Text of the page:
13. So Ornias took the finger-ring, and went off to Beelzeboul, who has kingship over the demons. He said to him: "Hither! Solomon calls thee." But Beelzeboul, having heard, said to him: "Tell me, who is this Solomon of whom thou speakest to me?" Then Ornias threw the ring at the chest of Beelzeboul, saying: "Solomon the king calls thee." But Beelzeboul cried aloud with a mighty voice, and shot out a great burning flame of fire; and he arose, and followed Ornias, and came to Solomon.
14. And when I saw the prince of demons, I glorified the Lord God, Maker of heaven and earth, and I said: "Blessed art thou, Lord God Almighty, who hast given to Solomon thy servant wisdom, the assessor of the wise, and hast subjected unto me all the power of he devil."
15. And I questioned him, and said: "Who art thou?" The demon replied: "I am Beelzebub, the exarch of the demons. And all the demons have their chief seats close to me. And I it is who make manifest the apparition of each demon." And he promised to bring to me in bonds all the unclean spirits. And I again glorified the God of heaven and earth, as I do always give thanks to him.
16. I then asked of the demon if there were females among them. And when he told me that there were, I said that I desired to see them. So Beelzeboul went off at high speed, and brought unto me Onoskelis, that had a very pretty shape, and the skin of a fair-hued woman; and she tossed her head. And when she was come, I said to her: "Tell me who art thou?" But she said to me: "I am called Onoskelis, a spirit wrought ...[?shabtai/Saturn?], lurking upon the earth. There is a golden cave where I lie. But I have a place that ever shifts. At one time I strangle men with a noose; at another, I creep up from the nature to the arms [in marg: "worms"]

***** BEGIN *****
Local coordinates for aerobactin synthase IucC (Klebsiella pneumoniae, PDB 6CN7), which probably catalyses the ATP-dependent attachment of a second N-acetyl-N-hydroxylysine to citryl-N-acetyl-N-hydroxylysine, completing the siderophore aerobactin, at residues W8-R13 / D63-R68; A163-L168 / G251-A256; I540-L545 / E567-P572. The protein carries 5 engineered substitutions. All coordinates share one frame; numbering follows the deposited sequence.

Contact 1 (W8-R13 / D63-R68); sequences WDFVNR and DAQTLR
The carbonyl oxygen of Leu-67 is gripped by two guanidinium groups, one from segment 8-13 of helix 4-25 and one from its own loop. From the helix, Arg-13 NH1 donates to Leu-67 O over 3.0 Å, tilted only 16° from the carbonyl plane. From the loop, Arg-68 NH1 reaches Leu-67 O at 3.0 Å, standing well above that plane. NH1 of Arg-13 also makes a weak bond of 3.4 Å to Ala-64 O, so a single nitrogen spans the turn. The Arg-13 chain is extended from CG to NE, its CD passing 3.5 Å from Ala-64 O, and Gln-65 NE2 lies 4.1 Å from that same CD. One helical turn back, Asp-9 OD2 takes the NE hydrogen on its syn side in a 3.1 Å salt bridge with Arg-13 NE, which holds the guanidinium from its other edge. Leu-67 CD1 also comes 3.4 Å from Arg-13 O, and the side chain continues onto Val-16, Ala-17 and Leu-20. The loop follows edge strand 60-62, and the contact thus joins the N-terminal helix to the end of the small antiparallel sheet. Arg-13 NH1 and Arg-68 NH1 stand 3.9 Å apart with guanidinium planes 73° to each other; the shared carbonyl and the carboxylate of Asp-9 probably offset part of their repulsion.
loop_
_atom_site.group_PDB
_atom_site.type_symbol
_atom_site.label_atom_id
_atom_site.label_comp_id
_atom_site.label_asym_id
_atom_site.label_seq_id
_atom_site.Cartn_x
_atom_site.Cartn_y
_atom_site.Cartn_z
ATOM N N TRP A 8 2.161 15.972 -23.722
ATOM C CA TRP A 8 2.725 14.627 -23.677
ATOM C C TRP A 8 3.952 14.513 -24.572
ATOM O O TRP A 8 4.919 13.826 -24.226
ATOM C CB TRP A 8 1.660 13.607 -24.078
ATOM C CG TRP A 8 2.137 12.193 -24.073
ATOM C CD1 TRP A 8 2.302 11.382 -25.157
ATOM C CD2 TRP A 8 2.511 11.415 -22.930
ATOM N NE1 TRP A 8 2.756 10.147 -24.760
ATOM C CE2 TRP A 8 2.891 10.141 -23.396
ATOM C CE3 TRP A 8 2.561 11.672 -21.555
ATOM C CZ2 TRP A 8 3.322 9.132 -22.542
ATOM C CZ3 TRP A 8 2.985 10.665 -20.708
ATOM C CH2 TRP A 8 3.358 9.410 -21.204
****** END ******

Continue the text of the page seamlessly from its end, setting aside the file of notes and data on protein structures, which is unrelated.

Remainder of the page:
17. But my most frequent dwelling-places are the precipices, caves, ravines. Oftentimes, however, do I consort with men in the semblance of a woman, and above all with those of a dark skin. For they share my star with me; since they it is who privily or openly worship my star, without knowing that they harm themselves, and but whet my appetite for further mischief. For they wish to provide money by means of memory (commemoration?), but I supply a little to those who worship me fairly."